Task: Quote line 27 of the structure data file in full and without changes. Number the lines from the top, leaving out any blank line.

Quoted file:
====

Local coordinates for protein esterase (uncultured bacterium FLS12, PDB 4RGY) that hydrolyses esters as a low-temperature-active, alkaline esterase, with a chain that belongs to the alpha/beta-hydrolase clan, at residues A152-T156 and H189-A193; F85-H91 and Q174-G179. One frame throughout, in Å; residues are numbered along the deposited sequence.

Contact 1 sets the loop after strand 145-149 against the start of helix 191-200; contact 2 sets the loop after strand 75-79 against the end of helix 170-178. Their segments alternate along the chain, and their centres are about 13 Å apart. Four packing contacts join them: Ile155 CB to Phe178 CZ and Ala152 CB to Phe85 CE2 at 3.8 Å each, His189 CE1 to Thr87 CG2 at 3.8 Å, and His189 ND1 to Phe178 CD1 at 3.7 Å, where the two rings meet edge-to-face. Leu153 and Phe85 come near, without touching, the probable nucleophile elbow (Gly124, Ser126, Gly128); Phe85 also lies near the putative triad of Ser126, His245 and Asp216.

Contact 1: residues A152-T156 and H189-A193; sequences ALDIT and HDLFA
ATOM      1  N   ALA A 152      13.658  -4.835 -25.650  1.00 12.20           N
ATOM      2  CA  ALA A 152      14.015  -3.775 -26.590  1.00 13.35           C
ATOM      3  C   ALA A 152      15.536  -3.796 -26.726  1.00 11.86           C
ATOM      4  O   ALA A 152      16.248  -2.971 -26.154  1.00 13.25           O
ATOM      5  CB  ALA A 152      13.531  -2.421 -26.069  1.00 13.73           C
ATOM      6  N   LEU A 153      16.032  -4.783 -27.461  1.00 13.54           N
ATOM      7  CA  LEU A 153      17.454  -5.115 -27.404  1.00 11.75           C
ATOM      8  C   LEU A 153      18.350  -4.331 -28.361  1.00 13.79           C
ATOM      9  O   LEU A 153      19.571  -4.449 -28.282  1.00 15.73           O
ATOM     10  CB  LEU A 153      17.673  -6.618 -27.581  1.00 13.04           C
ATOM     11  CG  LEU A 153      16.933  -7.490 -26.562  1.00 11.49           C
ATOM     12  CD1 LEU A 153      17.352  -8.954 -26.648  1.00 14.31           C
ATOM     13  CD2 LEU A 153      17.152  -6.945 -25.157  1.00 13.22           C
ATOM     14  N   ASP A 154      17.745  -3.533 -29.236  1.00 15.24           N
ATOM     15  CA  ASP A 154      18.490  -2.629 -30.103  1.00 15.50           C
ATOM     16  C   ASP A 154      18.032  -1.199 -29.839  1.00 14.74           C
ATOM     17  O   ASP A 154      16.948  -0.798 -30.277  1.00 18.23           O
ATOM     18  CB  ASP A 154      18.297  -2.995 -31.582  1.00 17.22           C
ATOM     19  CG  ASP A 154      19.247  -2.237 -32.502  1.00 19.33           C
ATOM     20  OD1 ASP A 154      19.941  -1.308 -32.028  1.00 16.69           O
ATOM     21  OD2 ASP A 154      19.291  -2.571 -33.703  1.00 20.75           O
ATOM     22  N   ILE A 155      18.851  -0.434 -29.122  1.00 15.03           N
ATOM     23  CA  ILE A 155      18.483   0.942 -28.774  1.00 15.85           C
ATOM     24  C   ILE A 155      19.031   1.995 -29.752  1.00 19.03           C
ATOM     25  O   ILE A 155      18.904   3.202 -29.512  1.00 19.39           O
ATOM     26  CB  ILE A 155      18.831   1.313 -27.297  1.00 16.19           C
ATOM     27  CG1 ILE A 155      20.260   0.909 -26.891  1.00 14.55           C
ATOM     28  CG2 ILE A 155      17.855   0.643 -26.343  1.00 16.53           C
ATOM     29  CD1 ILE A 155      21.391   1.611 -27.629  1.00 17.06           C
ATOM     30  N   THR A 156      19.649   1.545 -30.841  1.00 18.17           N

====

ATOM     24  C   ILE A 155      19.031   1.995 -29.752  1.00 19.03           C